Solutions to Sin #2: Coal Consumer Solutions to the 7 Deadly Sins of Ecological Destruction

Backstory

Coal was humanity’s first fossil fuel and quickly grew into the most widely-used source of man-made energy right up to this day.

As of 2018, it accounts for roughly 40% of all industrial activity in the US. In China, India, Russia and elsewhere, the figure is much higher.

For most of the last 200 years, coal has produced the biggest part of human “progress.”

But that progress has come at a terrible price.

Coupled with deforestation, burned coal has done more to degrade the human carrying capacity of the biosphere (HCCB) than any other cause.

The problems started with CO2 emissions as the Industrial Revolution picked up momentum in the first decades of the 1800s.

Strange things happen when you burn coal. Every pound of the carbon content—as much as 90 percent of good grades of the fuel—turns into 3.67 pounds of carbon dioxide.

One ton of coal into the furnace, 3.67 tons of carbon dioxide out. Then the gas doesn’t just go away.

Carbon dioxide is essentially a “forever waste.”

As much as half of it is proven to linger in the atmosphere for a quarter-of-a-million years.

What that means is much of the carbon dioxide emissions produced early in the Industrial Revolution—and every day since—are still with us today, wafting around in the atmosphere, capturing heat from the rays of the sun, warming the biosphere top to bottom.

And, as our ancestors did to us, we the people now do to future generations, but on a much grander scale.

Eight billion tons of coal are now burned worldwide every year, dumping all that CO2 in with all that’s still swirling around in the atmosphere from the olden days.

No surprise, then, that the carbon dioxide content of the atmosphere as of May 2015 was 43 percent higher than pre-industrial days–and the highest it has been in millions of years.

 

Alien Air

The dark side of coal doesn’t end there.

Except for nuclear fuel, coal is the dirtiest source of energy out there

And coal-fired power plants tie-up and degrade staggering volumes of increasingly precious fresh water just to make the steam to drive the turbines that generate the electricity we all consume with no regard from where it comes from.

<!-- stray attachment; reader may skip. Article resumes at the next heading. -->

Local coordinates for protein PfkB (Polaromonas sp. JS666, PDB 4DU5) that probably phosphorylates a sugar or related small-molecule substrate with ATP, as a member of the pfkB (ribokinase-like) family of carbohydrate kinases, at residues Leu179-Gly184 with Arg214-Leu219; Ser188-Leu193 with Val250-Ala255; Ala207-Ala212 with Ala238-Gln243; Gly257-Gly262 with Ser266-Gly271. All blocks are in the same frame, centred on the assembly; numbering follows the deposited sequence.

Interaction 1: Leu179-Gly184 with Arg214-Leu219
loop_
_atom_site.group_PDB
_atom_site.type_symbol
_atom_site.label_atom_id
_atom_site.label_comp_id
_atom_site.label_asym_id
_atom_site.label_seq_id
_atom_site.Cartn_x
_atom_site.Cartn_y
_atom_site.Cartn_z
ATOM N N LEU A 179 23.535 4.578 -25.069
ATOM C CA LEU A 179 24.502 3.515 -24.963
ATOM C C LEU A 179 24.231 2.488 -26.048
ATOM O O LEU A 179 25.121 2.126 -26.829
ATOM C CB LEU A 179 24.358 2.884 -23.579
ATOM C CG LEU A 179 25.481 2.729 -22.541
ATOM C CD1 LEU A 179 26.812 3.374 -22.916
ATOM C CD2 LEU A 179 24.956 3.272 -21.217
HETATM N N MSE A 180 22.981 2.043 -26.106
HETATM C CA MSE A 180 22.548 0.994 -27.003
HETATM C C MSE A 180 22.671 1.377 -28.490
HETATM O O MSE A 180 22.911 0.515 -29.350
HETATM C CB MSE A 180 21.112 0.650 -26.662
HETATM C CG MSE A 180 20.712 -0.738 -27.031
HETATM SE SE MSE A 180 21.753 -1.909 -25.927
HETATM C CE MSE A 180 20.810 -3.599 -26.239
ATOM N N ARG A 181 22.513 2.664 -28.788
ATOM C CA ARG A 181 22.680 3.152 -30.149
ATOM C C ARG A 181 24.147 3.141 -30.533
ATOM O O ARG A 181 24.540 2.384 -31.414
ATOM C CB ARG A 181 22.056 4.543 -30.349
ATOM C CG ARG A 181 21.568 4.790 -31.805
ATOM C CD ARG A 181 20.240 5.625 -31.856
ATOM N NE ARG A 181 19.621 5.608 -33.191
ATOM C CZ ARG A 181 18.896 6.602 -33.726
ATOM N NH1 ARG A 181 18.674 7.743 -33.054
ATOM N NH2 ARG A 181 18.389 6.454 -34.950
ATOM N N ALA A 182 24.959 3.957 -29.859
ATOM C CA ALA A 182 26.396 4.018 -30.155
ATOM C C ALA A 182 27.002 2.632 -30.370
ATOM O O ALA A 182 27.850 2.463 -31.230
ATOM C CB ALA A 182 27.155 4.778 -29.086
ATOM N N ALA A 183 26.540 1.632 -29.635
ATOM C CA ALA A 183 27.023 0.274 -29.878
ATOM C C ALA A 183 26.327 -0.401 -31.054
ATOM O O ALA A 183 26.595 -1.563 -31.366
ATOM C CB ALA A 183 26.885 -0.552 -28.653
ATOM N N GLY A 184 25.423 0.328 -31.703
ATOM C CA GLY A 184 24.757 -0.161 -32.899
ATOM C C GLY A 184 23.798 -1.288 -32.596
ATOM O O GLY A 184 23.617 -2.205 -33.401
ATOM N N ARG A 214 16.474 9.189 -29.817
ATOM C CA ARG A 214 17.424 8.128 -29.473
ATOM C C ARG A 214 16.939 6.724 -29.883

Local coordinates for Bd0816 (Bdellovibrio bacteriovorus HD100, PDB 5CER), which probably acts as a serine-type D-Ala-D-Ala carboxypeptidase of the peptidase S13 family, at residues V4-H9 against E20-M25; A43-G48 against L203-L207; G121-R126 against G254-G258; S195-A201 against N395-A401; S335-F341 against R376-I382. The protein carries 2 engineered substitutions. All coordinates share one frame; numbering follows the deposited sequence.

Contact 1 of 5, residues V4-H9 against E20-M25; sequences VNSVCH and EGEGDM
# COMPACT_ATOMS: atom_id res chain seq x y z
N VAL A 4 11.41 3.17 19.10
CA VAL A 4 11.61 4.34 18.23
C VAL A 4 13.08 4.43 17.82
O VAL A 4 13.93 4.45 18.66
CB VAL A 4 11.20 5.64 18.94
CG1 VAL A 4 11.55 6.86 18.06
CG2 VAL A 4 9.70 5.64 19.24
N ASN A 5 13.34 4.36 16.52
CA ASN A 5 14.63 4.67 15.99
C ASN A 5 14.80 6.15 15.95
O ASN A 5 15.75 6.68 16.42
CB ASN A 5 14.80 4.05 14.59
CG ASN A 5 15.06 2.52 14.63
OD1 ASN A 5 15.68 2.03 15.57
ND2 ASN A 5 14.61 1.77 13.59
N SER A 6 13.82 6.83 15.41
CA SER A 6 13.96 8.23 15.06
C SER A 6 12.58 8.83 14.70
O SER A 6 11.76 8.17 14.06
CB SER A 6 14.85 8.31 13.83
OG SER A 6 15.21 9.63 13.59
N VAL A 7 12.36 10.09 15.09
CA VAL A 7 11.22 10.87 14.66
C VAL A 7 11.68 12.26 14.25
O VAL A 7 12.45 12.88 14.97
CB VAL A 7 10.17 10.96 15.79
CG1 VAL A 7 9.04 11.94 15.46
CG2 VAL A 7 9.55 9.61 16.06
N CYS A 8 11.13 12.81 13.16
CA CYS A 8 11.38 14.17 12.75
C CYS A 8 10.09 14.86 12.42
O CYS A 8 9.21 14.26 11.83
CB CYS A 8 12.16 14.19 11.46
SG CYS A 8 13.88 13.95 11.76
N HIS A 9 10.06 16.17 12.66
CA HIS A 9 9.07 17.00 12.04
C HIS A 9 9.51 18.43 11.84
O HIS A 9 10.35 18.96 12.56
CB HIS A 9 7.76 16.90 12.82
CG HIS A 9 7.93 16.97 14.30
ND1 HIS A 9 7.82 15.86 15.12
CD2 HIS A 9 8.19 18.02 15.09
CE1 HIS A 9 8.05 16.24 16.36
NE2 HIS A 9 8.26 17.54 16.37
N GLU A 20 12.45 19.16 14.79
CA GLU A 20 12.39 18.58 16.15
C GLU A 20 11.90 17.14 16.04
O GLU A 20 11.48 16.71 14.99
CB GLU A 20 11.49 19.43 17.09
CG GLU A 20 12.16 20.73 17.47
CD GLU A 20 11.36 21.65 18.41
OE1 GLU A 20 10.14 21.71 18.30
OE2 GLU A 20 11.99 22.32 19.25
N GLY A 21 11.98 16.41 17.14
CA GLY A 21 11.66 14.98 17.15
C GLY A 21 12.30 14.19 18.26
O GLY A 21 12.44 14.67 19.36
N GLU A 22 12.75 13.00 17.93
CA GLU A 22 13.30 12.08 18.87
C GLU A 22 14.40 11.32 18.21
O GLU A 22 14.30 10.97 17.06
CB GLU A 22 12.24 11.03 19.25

Over the centuries, burned coal has injected small doses of toxic heavy metals into the air we breathe at an ever-increasing rate.

Today, the emissions of raw methylmercury alone amount to hundreds of tons annually. The metal is bound-up in small veins in the coal and is too costly to remove. Once emitted into the atmosphere, the mercury is widely dispersed and circulates for years.

Airborne mercury concentrations in the atmosphere today are 3-5 times greater than the pre-industrial era.

In the surface waters of the oceans, it’s even more prevalent.

Mercury is the second most poisonous substance known to science, exceeded in toxicity only by Plutonium.

Lead, cadmium, chromium, arsenic and other toxic heavy-metal emissions from burned coal mirror the rising trajectory of CO2 emissions.

Traces of primary elements like Thorium, Strontium and Uranium are found in coal too, enough to make piles of coal ash more radioactive than the grounds of Uranium mines.

Burned coal in billions of tons also emits degrading levels of sulfur dioxide, nitrous oxide, methane and more.

Virtually every element in the Periodic Table is found in some minute amount in coal.

In thousandths of a percentage point or less per ton, there is nothing to worry about. In millions, then billions of tons annually for more than a century, however, the very chemistry of the planet’s atmosphere is altered.

The air out there today is not the same air the human body was adapted to 200,000-300,000 years ago.

 

Poxed Land

Then there’s the solid waste left after all the combustion: great piles of dark, rough bottom ash and slag; fine, silky fly-ash captured in the smokestacks and, starting in the 1970s, coal-ash ponds.

The U.S. alone landfills 140,000,000 tons of coal ash each year in 1,160 active sites, according to the pre-2017 Environmental Protection Agency (EPA).

That’s enough to cover the two largest airports in the country—Hartsfield-Jackson International Airport in Atlanta and the O’Hare International Airport in Chicago, in 10 feet of primeval brimstone.

There are an estimated 1,000 old “retired” coal ash disposal sites holding more than 16 billion cubic yards of material, enough to bury 1,563 square miles of habitable land under 10 feet of hellish waste.

And nearly half the active disposal sights have no liners to keep the toxins from draining into ground water and nearby rivers and lakes, EPA acknowledged. Outside researchers find that the liners don’t work very long anyway.

In short, “harmless” coal ash disposal is a fiction.

Of course, the U.S. is not the only coal ash producer. In 2009, China produced 375 million tons of the debris, two-and-a-half times the U.S. output.